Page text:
Hurricane Katrina made landfall on August 29, 2005 on the Mississippi Gulf Coast. She bolstered swells upwards of 30ft and reeked havoc throughout the Mississippi Coast Line with her devastation physically noticed over 160 miles inland to the heart of Mississippi, Jackson. She claimed nearly 1900 lives, displaced more than 700,000 people (more than the Dust Bowl Migration of the Great Depression) and cost our country nearly $125 Billion Dollars in property damage and insurance pay outs. To this day, there are still nearly 700 missing persons from that infamous day 7 years ago.
In Mississippi alone, over 200 lives were taken, 67 missing persons, and 5 still yet to be identified. Over 65,000 homes were destroyed, including one that sat at 10229 Cottage Court Cove, D’Iberville, MS 39540, my home. My neighborhood went under 15ft of water with about 7ft sitting inside my home before residing. I remember looking through the portal of the front door, seeing the damage, the water line, the mud, everything. I didn’t even unlock the door. I did what I knew to do: Report for duty.
I reported to the Emergency Operation Center in Gulfport, MS, linked up with the Director of the Mississippi Crime Laboratory, Sam Howell, and conducted Search and Recovery efforts with the Harrison County Coroner’s Office. Search and Rescue teams would identify remains and our team would recover those remains and transport them back to the “Reefer Trucks” (Refrigerated Tractor Trailers) parked outside one of the funeral homes in Gulfport, MS. We had recovery teams mobilized throughout the Gulf Coast. My area of responsibility was Biloxi, MS.
Conditions were terrible. I slept on a slab the first night across from the EOC. Our communications were non-existent, the only service provider available was Cell South, now called C-Spire. Our collaboration across the board with mobilized agency’s from law enforcement volunteers to the MS National Guard was decayed. It was analogue and archaic. There were next to no communications capabilities while we were deployed to our AOs. Each team had to be internally self sufficient, bringing everything we needed with us that morning. Response was slow, the people were restless, and resources were coming close to depleting. We weren’t ready.
Now it’s 2012. On the eve of the Anniversary of one of the most catastrophic natural disasters of our time, Hurricane Isaac will eerily make landfall on this momentous day 7 years later. At this point, as I listen to the News from the other room, Isaac has increased to a Category I. The Army National Guard has already mobilized, the Joint Information Center (JIC) was deployed two days ago and is set up for distribution D+1. The stage is set for one of the quickest responses that the state of Mississippi has to offer with every available hand poised and ready. I myself, a Nationally Registered EMT-B, am also ready to provide assistance if need be. Now, we are ready.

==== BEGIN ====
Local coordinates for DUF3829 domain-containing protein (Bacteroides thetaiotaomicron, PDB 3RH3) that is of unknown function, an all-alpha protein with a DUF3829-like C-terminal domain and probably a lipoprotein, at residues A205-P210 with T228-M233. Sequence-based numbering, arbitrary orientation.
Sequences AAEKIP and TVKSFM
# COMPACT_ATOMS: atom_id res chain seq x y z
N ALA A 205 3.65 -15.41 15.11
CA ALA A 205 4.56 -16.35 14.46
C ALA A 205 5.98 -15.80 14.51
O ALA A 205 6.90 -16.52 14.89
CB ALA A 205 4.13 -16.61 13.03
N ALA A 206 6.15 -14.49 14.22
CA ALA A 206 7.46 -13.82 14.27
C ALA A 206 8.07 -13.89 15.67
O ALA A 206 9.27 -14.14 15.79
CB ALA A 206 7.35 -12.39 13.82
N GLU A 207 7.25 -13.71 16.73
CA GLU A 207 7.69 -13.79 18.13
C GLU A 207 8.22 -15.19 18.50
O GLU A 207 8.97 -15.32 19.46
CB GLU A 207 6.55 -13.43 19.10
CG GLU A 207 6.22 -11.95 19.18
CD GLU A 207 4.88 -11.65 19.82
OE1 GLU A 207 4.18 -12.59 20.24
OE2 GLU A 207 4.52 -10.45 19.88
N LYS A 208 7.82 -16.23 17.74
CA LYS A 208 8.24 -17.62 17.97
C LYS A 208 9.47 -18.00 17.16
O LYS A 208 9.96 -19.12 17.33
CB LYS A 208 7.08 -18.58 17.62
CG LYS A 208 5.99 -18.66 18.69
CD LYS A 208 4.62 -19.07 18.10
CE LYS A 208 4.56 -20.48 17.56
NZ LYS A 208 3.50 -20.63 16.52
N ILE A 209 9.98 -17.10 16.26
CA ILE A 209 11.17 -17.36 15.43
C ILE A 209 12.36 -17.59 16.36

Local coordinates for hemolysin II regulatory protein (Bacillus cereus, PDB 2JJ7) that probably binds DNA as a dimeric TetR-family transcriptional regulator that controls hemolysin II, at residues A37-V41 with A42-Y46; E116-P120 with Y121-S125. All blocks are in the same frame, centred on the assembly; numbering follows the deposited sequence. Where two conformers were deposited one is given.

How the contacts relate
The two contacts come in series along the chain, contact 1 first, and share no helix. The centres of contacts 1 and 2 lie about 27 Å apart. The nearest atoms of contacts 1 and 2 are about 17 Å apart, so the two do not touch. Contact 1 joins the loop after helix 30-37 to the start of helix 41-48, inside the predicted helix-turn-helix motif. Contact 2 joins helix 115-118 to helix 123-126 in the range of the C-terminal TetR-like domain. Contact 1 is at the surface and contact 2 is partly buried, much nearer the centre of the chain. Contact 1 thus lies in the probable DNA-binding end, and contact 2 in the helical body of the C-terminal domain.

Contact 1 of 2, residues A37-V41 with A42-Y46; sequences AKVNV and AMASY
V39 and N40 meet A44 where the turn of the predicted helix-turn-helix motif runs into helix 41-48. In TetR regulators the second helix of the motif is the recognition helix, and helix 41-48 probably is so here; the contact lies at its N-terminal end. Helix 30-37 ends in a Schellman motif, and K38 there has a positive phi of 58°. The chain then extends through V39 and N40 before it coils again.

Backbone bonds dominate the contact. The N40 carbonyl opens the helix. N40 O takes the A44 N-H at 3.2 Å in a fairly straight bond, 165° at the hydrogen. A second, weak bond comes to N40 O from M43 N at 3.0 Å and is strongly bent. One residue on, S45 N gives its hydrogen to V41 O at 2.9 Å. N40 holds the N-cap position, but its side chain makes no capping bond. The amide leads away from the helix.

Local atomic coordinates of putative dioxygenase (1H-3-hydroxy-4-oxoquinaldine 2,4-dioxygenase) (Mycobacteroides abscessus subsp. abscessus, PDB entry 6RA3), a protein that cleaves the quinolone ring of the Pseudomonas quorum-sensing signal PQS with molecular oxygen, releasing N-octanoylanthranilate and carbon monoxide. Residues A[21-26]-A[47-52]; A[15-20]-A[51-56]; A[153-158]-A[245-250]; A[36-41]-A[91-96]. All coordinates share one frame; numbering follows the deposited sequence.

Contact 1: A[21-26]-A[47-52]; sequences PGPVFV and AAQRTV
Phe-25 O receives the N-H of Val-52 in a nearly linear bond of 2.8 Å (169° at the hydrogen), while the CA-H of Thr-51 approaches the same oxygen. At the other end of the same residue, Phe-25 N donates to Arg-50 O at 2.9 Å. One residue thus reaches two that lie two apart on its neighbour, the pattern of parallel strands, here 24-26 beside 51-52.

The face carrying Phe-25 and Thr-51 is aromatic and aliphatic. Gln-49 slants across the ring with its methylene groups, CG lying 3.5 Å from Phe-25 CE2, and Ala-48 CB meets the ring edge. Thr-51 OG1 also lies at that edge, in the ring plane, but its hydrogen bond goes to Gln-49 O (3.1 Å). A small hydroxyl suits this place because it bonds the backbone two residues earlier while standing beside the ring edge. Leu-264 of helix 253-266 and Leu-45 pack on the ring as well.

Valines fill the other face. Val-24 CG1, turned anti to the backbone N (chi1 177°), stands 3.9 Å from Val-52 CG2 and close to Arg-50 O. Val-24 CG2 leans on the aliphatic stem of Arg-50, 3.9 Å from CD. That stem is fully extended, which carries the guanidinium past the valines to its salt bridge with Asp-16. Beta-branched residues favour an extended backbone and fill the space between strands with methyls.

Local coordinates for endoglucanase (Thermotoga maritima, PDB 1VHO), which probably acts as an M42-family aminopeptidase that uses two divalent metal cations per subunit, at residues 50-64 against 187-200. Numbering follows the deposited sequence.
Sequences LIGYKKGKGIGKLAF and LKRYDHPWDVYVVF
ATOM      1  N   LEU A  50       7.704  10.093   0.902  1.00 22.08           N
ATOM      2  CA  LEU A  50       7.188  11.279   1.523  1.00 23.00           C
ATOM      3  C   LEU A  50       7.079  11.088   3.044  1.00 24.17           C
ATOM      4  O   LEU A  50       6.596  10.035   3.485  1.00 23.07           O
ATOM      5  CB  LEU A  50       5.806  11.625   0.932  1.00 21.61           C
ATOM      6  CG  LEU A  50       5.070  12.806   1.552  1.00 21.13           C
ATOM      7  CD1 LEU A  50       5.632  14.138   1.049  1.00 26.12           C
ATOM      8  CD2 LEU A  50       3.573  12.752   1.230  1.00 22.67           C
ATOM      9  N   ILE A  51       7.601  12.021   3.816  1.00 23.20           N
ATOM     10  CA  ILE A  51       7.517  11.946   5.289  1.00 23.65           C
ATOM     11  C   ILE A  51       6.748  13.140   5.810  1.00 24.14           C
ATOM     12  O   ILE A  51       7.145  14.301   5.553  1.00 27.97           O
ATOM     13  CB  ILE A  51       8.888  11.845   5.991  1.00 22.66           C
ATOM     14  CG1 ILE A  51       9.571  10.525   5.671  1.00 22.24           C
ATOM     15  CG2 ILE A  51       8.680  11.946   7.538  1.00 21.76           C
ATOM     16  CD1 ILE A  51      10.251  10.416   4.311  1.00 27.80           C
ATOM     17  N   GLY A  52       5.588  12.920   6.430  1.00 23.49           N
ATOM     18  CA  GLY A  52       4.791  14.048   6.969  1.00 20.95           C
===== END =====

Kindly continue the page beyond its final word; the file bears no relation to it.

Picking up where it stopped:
In the short time I have worked for Cisco, I have been part of an amazing team that has relentlessly worked to bring attention to Cisco’s technology in order to aid and assist First Responders so that they may seamlessly do what they do best: Serve. With Cisco’s TacOps team and NERV mobile command center those who respond will have at their finger tips what they need to provide assistance to the public.
Today, we are ready.
This was difficult for me to write and share. As you finish reading this, please give a moment of silence for those that Hurricane Katrina claimed and their families.
As INSEAD and UC Berkeley Professor Morten Hansen says, “The goal of collaboration is not collaboration itself, but great results.” Working with many of our customers, we’ve developed a framework for assessing the true ROI of collaboration, and it falls into three distinct categories:
Operational ROI allows you to assess how collaboration eliminates or avoid costs associated with running your business. You might cut travel, reduce infrastructure needs, lower bandwidth or energy costs, save on office space and so on. Collaboration tools can replace or reduce the need for many of these types of costs.
Productivity ROI refers to savings generated from more efficient processes, accelerated decision-making and reduced cycle times. Collaboration can lead to significant productivity gains in any number of ways, such as optimizing within lines of business or matching your organization’s expertise to opportunities early on.
Strategic ROI can be the hardest to measure, but perhaps the most transformative. This kind of ROI occurs when collaboration enables your business to take a giant leap forward in areas like enhancing customer satisfaction and loyalty, accelerating innovation, introducing new business models or entering new markets. These types of changes can also reshape an industry in fundamental ways.
These three types of ROI sometime manifest themselves differently across Read More »